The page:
Raceway aesthetics

Q: I need to run one to eight Category 5 cables down hallways and into units of high-end condos and apartment buildings. I haven`t been able to find any attractive conduits, raceways, or moldings. In some applications, I have to go around multiple corners.

Q: I need to run one to eight Category 5 cables down hallways and into units of high-end condos and apartment buildings. I haven`t been able to find any attractive conduits, raceways, or moldings. In some applications, I have to go around multiple corners.

Troy Hacking

Seattle, WA

A: Use crown molding. The more cable you need to accommodate, the larger the crown molding. Have a carpenter install the molding by attaching it only to the wall, leaving a gap between the top of the molding and the finished ceiling. Your challenge will be to place the cable in your up-scale "cable tray" neatly enough so that it cannot be seen by a person standing in the corridor. The narrower the corridor and higher the ceiling, the easier it is to create the illusion. If even one loop of cable is visible, all that beautiful craftsmanship is just a cable tray.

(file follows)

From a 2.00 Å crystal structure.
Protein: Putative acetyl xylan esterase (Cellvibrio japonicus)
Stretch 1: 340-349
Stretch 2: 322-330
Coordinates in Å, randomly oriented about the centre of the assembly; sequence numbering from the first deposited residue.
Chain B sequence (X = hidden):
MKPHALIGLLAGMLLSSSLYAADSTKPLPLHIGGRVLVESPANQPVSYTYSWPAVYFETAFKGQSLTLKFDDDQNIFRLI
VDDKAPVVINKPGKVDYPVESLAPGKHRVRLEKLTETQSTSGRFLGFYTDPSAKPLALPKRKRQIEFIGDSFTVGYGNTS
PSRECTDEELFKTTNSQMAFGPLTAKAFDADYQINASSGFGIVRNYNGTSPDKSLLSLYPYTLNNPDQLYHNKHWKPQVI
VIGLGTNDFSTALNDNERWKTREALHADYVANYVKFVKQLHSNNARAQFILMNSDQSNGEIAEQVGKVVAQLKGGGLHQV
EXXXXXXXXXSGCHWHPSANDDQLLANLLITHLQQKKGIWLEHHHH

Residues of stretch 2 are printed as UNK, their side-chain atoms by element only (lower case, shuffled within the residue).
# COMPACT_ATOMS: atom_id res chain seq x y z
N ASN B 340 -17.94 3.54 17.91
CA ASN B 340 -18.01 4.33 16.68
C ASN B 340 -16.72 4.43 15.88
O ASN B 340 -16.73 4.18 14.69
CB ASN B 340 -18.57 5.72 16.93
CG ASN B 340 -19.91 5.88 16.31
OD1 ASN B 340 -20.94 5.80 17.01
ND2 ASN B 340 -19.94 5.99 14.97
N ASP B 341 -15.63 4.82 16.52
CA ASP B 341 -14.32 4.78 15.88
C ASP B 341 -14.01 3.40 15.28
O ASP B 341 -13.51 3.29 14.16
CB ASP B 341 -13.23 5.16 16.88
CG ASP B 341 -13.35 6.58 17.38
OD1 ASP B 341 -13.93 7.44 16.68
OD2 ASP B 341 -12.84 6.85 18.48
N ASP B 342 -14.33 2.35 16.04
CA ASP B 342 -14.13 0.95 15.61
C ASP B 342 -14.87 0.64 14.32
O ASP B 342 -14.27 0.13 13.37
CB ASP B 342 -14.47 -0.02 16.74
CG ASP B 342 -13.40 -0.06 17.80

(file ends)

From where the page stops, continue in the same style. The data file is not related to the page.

A hint from someone who has done this: It will be much easier to drill through the corridor walls before the carpenter installs the molding. Be certain that when you are drilling through the corridor wall into the living unit, you are above the finished ceiling height in the living unit, and do not forget to firestop all the firewall penetrations.

Another trick that we have used for greater quantities of cable is to install cable tray and cover the bottom and side rails with wood. We used rough-sawed cedar and ran a tray down either side of the corridor with "cross braces" at certain intervals. From a ladder, it looks like a cable tray. From the corridor below, it looks like a system of support beams, as long as no cable loops are visible.

Donna Ballast is a communications analyst at the University of Texas at Austin and a bicsi reg-istered communications distribution designer (rcdd). Questions can be sent to her at Cabling Installation & Maintenance or at PO Drawer 7580, the University of Texas, Austin, TX 78713; tel: (512) 471-0112, fax: (512) 471-8883, e-mail: ballast@utexas.edu.

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